TCD: Across the world it seems winning has now become a priority for many coaches working in youth sport. Is this the same in Sweden?

DH: Yes I agree, but I think we need to define “winning” in terms of a motive or priority. I don’t think winning is the motive, but more a “bi-product” of the false idea that ability grouping is a must to develop future elite players and that end up in currently weaker players being left behind, ending up in selected teams winning more than non selected teams. This is the common belief and practice in Sweden. So in regards to your question and in the light of my “definition”, yes, winning seems to be important.

TCD: How has player centred coaching evolved in Sweden?

It’s getting there. We’ve had a debate over the last couple of years that are culminating right now in the light of how our senior national team drops on the FIFA rankings and how few players we have represented in the top European leagues.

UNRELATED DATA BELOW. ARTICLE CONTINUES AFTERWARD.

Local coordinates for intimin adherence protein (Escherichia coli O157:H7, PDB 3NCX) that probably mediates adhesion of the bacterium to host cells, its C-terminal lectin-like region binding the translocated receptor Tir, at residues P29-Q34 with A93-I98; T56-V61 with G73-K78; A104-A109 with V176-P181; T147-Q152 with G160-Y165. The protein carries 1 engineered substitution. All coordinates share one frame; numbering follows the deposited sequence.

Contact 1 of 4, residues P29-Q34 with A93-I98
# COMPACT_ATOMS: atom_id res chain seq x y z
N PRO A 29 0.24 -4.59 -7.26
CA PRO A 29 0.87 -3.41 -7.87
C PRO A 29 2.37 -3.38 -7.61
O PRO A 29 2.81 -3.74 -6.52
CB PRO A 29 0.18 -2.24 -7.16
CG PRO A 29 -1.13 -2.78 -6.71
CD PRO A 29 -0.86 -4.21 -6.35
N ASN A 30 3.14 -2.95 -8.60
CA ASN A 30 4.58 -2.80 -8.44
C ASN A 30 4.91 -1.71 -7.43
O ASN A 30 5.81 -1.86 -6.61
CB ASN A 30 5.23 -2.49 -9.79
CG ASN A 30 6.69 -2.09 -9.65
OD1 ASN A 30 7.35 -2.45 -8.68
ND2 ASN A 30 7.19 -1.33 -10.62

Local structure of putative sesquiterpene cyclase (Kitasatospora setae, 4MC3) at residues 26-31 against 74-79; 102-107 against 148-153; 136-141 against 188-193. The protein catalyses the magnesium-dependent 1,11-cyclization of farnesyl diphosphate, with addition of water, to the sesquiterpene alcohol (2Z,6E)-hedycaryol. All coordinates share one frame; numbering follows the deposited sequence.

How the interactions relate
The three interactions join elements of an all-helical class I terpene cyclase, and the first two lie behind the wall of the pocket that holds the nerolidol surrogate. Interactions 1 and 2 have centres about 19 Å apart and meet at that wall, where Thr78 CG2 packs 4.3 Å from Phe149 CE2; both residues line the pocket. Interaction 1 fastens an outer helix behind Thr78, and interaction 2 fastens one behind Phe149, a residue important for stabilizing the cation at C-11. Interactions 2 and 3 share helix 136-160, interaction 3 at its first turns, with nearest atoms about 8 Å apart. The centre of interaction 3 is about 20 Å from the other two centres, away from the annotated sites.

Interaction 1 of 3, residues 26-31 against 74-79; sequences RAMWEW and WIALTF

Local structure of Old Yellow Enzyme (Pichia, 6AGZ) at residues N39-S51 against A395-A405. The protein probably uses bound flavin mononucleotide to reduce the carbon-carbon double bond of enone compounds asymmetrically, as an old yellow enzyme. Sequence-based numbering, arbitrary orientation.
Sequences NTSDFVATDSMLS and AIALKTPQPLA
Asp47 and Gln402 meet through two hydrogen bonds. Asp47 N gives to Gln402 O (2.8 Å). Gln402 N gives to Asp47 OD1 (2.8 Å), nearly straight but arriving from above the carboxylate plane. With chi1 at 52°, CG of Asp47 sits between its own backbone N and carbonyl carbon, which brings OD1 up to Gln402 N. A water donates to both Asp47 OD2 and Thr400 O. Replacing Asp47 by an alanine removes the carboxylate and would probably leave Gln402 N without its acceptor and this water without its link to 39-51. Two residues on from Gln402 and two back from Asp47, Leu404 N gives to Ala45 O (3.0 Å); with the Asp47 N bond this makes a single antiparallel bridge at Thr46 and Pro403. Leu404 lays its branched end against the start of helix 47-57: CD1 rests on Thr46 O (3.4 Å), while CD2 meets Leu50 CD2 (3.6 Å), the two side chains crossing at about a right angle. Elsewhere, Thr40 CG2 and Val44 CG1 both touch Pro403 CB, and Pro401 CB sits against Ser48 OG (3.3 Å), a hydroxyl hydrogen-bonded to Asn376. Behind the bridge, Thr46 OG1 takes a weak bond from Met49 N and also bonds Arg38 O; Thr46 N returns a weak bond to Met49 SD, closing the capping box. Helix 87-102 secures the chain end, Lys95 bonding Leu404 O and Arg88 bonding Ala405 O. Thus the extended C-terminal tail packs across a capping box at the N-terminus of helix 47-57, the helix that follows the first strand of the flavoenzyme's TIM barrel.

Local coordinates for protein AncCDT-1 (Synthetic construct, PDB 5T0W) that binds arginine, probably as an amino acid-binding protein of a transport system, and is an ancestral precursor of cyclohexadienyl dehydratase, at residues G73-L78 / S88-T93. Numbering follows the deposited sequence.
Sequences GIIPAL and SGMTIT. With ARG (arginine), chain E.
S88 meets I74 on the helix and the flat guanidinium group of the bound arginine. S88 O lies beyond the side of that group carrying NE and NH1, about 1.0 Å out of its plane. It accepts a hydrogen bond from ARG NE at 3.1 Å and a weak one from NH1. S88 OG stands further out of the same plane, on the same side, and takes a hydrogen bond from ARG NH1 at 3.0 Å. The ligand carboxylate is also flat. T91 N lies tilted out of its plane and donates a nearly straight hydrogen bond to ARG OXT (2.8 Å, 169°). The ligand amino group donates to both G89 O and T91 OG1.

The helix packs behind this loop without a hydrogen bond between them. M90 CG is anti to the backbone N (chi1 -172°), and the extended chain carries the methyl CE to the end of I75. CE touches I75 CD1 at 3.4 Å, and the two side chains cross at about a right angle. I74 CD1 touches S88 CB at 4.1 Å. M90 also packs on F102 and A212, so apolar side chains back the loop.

The generation born in the late 60’s to early 80’s like Zlatan Ibrahimovic, Fredrik Ljungberg, Olof Mellberg, Henrik Larsson, Kim Källström, Thomas Brolin, Patrik Andersson, Stefan Schwarz, Jonas Thern is soon gone. Only Zlatan and Kim still playing of the ones I mentioned, and they are well over 30 years old, and no new players from the mid 80’s and later seem to fill their place. This has definitely added to the debate in Sweden and I think we’re about to see a lot of change. Though, policymakers and authorities perhaps don’t lead the change. It’s more of something that comes from the “people” which of course is a good thing, because it will be more accepted than if changes are dictated from the top. Same procedure as player centred coaching pretty much.